It seems easy to conceive, how by this successive Condensation from above the Spout appears to drop or descend from the Cloud, tho’ the Materials of which it is composed are all the while ascending.

The Condensation of the Moisture contain’d in so great a Quantity of warm Air as may be suppos’d to rise in a short Time in this prodigiously rapid Whirl, is perhaps sufficient to form a great Extent of Cloud, tho’ the Spout should be over Land as those at Hatfield; and if the Land happens not to be very dusty, perhaps the lower Part of the Spout will scarce become visible at all; Tho’ the upper or what is commonly call’d the descending Part be very distinctly seen.

The same may happen at Sea, in case the Whirl is not violent enough to make a high Vacuum and raise the Column, &c. In such Case the upper Part ABCD only will be visible, and the Bush perhaps below.

But if the Whirl be strong, and there be much Dust on the Land, or the Column WW be rais’d from the Water; then the lower Part becomes visible, and sometimes even united to the upper Part. For the Dust may be carried up in the Spiral Whirl till it reach the Region where the Vapour is condens’d, and rise with that even to the Clouds. And the Friction of the Whirling Air on the Sides of the Column WW may detach great Quantities of its Water, break it into Drops and carry them up in the Spiral Whirl mix’d with the Air; the heavier Drops may indeed fly off, and fall in a Shower round the Spout; but much of it will be broken into Vapour, yet visible; and thus in both Cases, by Dust at Land, and by Water at Sea, the whole Tube may be darkned and render’d visible.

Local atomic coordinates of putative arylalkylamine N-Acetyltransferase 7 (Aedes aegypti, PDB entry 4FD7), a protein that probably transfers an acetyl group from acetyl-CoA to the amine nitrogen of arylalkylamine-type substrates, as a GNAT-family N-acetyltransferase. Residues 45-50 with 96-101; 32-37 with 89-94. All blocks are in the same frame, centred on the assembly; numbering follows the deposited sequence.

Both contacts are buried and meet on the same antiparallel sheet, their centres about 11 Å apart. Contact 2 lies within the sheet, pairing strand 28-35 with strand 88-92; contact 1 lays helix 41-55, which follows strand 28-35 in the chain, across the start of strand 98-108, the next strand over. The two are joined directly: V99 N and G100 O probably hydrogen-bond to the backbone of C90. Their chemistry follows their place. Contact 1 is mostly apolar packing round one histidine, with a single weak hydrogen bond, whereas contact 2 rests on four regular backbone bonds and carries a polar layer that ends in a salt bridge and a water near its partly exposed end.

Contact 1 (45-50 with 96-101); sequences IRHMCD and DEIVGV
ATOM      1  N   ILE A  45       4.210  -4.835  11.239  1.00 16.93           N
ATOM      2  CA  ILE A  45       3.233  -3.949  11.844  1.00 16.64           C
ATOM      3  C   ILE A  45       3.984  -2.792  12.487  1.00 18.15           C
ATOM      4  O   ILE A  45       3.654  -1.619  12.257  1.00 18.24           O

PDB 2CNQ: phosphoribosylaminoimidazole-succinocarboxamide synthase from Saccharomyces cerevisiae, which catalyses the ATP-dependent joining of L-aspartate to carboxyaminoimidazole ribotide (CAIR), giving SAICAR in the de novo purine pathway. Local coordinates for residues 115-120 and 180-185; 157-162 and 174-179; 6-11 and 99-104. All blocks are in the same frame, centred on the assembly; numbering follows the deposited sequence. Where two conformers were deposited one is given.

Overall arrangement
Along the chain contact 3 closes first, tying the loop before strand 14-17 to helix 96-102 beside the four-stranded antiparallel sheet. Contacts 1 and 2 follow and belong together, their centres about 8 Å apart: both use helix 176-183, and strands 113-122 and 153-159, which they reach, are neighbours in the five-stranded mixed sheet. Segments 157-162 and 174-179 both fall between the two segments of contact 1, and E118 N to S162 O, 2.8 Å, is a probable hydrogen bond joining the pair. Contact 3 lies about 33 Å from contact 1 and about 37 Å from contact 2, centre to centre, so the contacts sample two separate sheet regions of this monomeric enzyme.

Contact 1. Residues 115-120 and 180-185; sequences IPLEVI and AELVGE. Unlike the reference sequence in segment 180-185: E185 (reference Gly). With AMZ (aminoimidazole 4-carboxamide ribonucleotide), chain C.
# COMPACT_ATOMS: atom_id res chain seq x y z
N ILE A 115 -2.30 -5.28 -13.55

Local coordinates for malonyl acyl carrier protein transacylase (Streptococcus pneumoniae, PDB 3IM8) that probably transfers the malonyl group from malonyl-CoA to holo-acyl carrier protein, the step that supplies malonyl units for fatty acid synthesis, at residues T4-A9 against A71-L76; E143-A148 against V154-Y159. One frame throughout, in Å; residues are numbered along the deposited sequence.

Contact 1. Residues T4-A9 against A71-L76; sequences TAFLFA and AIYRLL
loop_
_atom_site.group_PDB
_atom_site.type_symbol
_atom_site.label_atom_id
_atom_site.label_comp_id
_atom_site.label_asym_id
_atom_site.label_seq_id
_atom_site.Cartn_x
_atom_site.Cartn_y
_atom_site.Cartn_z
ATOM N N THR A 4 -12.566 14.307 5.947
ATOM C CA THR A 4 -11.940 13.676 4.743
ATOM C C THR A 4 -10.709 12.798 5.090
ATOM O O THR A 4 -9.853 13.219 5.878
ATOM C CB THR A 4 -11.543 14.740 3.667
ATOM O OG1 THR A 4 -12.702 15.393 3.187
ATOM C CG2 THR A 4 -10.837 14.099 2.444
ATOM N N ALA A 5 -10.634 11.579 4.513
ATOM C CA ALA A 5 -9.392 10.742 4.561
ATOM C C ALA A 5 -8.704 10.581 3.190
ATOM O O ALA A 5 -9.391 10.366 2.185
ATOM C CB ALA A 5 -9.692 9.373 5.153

As the Whirl weakens, the Tube may (in Appearance) separate in the Middle; the Column of Water subsiding, and the superior condens’d Part drawing up to the Cloud. Yet still the Tube or Whirl of Air may remain entire, the middle only becoming invisible, as not containing visible Matter.